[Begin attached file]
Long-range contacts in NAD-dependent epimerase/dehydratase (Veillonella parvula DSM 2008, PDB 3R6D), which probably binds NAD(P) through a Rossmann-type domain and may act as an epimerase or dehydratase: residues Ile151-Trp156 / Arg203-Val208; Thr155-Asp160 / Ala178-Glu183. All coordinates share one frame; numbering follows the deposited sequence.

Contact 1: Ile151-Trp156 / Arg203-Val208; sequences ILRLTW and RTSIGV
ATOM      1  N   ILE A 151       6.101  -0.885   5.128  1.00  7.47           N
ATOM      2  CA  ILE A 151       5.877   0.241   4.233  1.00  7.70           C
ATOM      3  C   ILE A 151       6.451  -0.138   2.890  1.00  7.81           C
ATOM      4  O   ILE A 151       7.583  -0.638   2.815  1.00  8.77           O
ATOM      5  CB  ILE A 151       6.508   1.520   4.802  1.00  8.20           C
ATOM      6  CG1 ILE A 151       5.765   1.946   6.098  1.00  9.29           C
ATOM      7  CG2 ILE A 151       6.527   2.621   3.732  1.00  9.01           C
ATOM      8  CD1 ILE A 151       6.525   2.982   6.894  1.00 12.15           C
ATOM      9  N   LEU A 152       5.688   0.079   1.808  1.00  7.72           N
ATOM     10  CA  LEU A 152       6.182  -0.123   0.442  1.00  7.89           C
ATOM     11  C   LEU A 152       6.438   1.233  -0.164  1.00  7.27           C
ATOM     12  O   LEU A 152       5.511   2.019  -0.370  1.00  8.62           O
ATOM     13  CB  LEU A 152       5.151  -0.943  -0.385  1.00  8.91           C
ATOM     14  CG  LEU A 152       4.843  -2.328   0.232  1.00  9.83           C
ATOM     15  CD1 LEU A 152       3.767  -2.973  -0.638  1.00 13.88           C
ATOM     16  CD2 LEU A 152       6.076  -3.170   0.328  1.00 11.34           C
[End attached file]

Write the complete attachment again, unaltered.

Long-range contacts in NAD-dependent epimerase/dehydratase (Veillonella parvula DSM 2008, PDB 3R6D), which probably binds NAD(P) through a Rossmann-type domain and may act as an epimerase or dehydratase: residues Ile151-Trp156 / Arg203-Val208; Thr155-Asp160 / Ala178-Glu183. All coordinates share one frame; numbering follows the deposited sequence.

Contact 1: Ile151-Trp156 / Arg203-Val208; sequences ILRLTW and RTSIGV
ATOM      1  N   ILE A 151       6.101  -0.885   5.128  1.00  7.47           N
ATOM      2  CA  ILE A 151       5.877   0.241   4.233  1.00  7.70           C
ATOM      3  C   ILE A 151       6.451  -0.138   2.890  1.00  7.81           C
ATOM      4  O   ILE A 151       7.583  -0.638   2.815  1.00  8.77           O
ATOM      5  CB  ILE A 151       6.508   1.520   4.802  1.00  8.20           C
ATOM      6  CG1 ILE A 151       5.765   1.946   6.098  1.00  9.29           C
ATOM      7  CG2 ILE A 151       6.527   2.621   3.732  1.00  9.01           C
ATOM      8  CD1 ILE A 151       6.525   2.982   6.894  1.00 12.15           C
ATOM      9  N   LEU A 152       5.688   0.079   1.808  1.00  7.72           N
ATOM     10  CA  LEU A 152       6.182  -0.123   0.442  1.00  7.89           C
ATOM     11  C   LEU A 152       6.438   1.233  -0.164  1.00  7.27           C
ATOM     12  O   LEU A 152       5.511   2.019  -0.370  1.00  8.62           O
ATOM     13  CB  LEU A 152       5.151  -0.943  -0.385  1.00  8.91           C
ATOM     14  CG  LEU A 152       4.843  -2.328   0.232  1.00  9.83           C
ATOM     15  CD1 LEU A 152       3.767  -2.973  -0.638  1.00 13.88           C
ATOM     16  CD2 LEU A 152       6.076  -3.170   0.328  1.00 11.34           C